Interviews

John Edgar Wideman, The Art of Fiction No. 171

Interviewed by Steven Beeber

John Edgar Wideman is a big man. Though slightly stooped at sixty, he still has a basketball player’s body—long arms, huge hands, legs that seem to rise nearly to his chest.

Long admired for its lyricism, Wideman’s work carries with it the rhythms and cadences of black vernacular and music. In his acclaimed Homewood trilogy—the novels Hiding Place (1981) and Sent for You Yesterday (1983), and the short-story collection Damballah (1981)—he evokes the spiritual and physical life of the working-class black community in Pittsburgh where he grew up. Although he left Homewood to attend the University of Pennsylvania on a basketball scholarship, the legacies of family and community remain a rich source of material for his work. In Brothers and Keepers (1984), he writes about his brother, who is serving a life sentence in prison. In Philadelphia Fire (1990), he writes about the revolutionary organization MOVE and about his son, who is also imprisoned. Most recently, in a collection of pieces titled Hoop Roots (2001), he has returned to a childhood passion: basketball.

Wideman sat down for a first interview in his small, book-lined office at the University of Massachusettes, where he has taught since 1986. A second conversation took place last fall at a crowded restaurant in Boston. In both meetings, Wideman spoke for hours, only occasionally raising his voice above a near whisper.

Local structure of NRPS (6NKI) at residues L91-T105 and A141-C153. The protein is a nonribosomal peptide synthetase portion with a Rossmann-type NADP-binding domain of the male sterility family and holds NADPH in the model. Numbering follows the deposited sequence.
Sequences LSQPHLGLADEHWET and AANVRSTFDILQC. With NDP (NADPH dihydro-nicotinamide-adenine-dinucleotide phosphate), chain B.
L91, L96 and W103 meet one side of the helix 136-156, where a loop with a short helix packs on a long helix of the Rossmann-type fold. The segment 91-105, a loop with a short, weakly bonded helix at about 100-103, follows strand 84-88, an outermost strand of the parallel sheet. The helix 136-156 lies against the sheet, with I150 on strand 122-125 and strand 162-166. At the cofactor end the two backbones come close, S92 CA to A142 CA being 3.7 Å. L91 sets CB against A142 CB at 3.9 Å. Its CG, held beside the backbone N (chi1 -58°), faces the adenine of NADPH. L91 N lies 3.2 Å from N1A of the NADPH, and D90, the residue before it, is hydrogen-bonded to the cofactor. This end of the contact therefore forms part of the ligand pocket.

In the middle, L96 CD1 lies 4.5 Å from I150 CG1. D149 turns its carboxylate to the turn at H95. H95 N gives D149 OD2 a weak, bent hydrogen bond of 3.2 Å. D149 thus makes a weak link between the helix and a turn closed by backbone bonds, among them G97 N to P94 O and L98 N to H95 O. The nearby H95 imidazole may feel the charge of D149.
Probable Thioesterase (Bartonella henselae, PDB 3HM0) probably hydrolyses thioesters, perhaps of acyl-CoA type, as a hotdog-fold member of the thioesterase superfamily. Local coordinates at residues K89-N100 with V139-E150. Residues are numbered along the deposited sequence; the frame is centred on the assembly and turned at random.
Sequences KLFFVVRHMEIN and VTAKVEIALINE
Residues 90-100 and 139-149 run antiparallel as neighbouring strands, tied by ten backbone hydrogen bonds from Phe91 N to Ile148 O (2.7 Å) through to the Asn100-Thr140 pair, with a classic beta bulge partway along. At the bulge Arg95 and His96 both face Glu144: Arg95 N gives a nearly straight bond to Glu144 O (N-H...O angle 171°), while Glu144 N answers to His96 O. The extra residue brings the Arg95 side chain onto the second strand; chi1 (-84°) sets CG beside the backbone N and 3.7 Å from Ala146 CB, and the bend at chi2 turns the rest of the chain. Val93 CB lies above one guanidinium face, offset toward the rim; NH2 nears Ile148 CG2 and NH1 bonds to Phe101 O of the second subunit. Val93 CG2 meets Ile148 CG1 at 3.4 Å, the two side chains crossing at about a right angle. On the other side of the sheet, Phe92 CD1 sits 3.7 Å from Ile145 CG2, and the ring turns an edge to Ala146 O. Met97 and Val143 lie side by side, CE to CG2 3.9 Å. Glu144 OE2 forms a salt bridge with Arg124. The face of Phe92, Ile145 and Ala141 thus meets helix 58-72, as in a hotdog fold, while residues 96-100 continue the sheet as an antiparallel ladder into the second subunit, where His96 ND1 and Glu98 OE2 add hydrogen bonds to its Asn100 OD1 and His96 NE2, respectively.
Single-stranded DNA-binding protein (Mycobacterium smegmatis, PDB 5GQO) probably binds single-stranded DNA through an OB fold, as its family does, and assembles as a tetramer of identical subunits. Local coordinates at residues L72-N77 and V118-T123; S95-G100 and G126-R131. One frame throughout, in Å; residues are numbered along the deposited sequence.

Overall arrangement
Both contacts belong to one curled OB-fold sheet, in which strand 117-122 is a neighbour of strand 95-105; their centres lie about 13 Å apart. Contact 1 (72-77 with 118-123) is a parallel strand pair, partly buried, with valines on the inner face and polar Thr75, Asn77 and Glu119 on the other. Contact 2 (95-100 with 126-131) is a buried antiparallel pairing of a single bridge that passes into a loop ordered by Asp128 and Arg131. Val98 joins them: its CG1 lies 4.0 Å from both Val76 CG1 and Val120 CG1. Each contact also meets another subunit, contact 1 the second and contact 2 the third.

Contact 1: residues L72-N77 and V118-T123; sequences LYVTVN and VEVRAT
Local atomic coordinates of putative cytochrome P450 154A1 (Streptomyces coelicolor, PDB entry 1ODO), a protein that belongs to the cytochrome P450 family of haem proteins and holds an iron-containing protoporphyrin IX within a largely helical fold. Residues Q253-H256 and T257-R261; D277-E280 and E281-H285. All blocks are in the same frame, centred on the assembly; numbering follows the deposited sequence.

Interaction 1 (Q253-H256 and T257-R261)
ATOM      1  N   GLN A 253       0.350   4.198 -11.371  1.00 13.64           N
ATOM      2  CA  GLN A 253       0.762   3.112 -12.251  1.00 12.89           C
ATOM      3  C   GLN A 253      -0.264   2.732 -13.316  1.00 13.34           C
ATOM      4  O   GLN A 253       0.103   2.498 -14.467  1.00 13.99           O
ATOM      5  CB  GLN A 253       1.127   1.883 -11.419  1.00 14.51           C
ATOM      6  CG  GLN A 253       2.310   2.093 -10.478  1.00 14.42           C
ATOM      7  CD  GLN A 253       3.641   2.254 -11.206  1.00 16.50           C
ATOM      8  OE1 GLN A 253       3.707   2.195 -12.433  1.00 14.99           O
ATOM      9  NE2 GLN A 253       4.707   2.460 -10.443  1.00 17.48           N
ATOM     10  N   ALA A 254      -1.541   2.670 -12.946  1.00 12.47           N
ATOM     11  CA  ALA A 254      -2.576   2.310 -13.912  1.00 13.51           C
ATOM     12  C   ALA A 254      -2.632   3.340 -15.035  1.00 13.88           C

INTERVIEWER

I wanted to start at the beginning, so to speak. Many of your novels are set in Homewood, where you grew up. What was life like for you there?

JOHN EDGAR WIDEMAN

I lived with my mother and father and brothers and sisters some of the time; some of the time my mother and father were feuding, so my mother would take us to live in my grandmother’s house. When I went to my grandmother’s house, not only was my grandmother around, but her mother lived in Homewood, and then there were great aunts; and, of course, there was my grandfather and his friends. So there I was a little kid and I was around every age bracket and not only seeing them, but hearing them talk—being taken around the neighborhood by my grandfather and meeting his cronies. It was very rich in that way.

INTERVIEWER

What sort of stories did you hear?

WIDEMAN

My aunt Geraldine was the unofficial historian and storyteller. She had all the information about family members and the gossip that came out of the church, because we were very much part of the African Methodist Episcopal Zion Church. At family gatherings, the older folk had the floor, had pride of place, and it was their stories I remember.

INTERVIEWER

Could you give me a brief example of one or two of the stories?